Near the end of the film Smashed, recovering alcoholic Kate refutes the AA maxim that “your worst day sober is better than your best day drunk.” She admits she had some fun times on the sauce—and while she doesn’t regret the decision to get sober, her new life is, quite frankly, “boring.” Still, she’s unabashedly grateful for this honest, difficult, “boring” new life.
This scene, which takes place on the day of Kate’s first sober anniversary, is one of many that make the film one of the most authentic portrayals of recovery we’ve seen in awhile. Too often, we see addiction appear on screen as an either/or story: defeat or redemption. Smashed, refreshingly, is neither—or rather, it is both. It shows recovery for what it really is: an arduous, albeit worthwhile process.
For us, Kate’s character was particularly relatable; she’s a 20-something, college-educated, NPR-listening, elementary school teacher. She could be our friend, our neighbor, our college classmate—she could even be us. And, as she says during a particularly jarring crack-induced speech, she’s not that different from the homeless folks with whom she uses drugs one night. This is a sad but poignant moment that hits home; it shows that addiction does indeed transcend the boundaries of age, race, class, and gender. While Kate’s character grew up with a struggling alcoholic single mother, her husband Charlie had a privileged upbringing—and yet they both went down the same path of alcoholism.
In addition to portraying the non-discriminatory nature of addiction, Smashed does an excellent job of showing addiction’s all-encompassing nature, too. We watch, cringing, as Kate tosses back booze in the shower, at breakfast, in the car—all despite great risks and serious consequences. We watch as alcohol turns her into a completely different person. The creation of Kate’s alternate alcohol-induced personality is the film’s most interesting aspect; even when she’s absolutely wasted, she isn’t a monster. On the contrary, she’s often charming and hilarious. But it’s a credit to actress Mary Elizabeth Winstead that we can always see Kate’s pathetic desperation underneath the drunken charisma.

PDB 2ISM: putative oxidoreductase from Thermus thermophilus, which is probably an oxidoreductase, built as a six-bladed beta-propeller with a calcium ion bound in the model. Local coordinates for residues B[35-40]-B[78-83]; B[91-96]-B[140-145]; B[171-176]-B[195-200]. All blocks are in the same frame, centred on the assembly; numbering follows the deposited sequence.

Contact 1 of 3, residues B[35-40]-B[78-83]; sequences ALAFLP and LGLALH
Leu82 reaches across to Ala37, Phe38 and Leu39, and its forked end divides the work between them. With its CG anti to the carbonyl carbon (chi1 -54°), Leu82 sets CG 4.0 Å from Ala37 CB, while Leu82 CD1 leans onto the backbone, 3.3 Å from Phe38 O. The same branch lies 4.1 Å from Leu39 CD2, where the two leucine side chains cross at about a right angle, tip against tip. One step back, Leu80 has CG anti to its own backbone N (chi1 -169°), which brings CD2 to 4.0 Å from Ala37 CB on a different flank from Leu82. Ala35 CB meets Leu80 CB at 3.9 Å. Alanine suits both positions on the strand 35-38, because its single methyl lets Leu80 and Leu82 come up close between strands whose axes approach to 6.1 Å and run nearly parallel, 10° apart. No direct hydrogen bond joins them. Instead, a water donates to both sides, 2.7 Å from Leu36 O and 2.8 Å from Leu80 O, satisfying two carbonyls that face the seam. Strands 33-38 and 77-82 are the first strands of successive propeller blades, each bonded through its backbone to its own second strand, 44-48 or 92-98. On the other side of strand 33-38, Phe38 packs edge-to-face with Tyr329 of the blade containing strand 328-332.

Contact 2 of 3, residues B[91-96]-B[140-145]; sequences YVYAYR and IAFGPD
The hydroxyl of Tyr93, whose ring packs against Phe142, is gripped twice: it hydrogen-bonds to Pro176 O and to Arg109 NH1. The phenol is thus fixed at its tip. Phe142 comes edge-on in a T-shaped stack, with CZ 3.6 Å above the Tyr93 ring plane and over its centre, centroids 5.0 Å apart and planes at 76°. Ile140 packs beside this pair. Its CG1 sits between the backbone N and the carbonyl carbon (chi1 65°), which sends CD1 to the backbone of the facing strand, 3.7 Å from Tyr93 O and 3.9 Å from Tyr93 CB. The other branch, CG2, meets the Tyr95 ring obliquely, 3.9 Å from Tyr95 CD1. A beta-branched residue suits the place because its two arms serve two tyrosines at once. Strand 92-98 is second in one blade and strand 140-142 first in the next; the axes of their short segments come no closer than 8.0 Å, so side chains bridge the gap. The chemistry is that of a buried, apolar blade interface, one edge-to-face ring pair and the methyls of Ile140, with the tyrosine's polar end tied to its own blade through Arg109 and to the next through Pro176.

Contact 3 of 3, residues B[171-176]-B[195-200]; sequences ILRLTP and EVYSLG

Kate isn’t the film’s only surprisingly three-dimensional character; her husband Charlie, played by Aaron Paul, is both awful and adorable. We understand the complexity of his relationship with Kate as well as the ease of their repartee—both when they’re “smashed” and during their brief windows of sobriety. We truly feel for this couple; neither is a hero and neither is a villain. Kate’s aging alcoholic mother, too, could have easily gone down the road of bad caricature, but Mary Kay Place manages to convey the mother’s real love for her daughter—despite her ineptitude at understanding Kate’s desire to get sober.
Of course, the film’s hits are not without a few misses. Megan Mullally’s doddering, oblivious principal takes an unrealistic 360-degree turn from supportive to disgusted when she discovers that Kate’s ongoing sickness is due to alcoholism rather than pregnancy. And not even Oscar-winning Octavia Spencer could salvage the two-dimensional characterization of Kate’s AA sponsor, who seems to exist only in order to dispense coffee, cake, and wisdom.
Yet despite its occasional predictability (we know Kate is going to get fired, we know her relationship will implode, and we can certainly predict that there will be The Relapse Scene), we have to disagree with The Washington Post’s assertion that the film “never really rises much above a dramatic public-service announcement.” Sure, it makes a few points that have been made many times: addiction is a disease, quitting is hard, addicts aren’t bad people. But these general statements don’t obscure the fact that Smashed (and particularly Mary Elizabeth Winstead) provides a very specific and relatable example of the often-subtle devastation of this disease.
It’s individual stories like Kate’s – not sweeping, general facts – that have the power to change hearts and minds, lessen the stigma surrounding addiction and recovery, and maybe even inspire somebody to get help.
Emma Edelman and Kate Schmier
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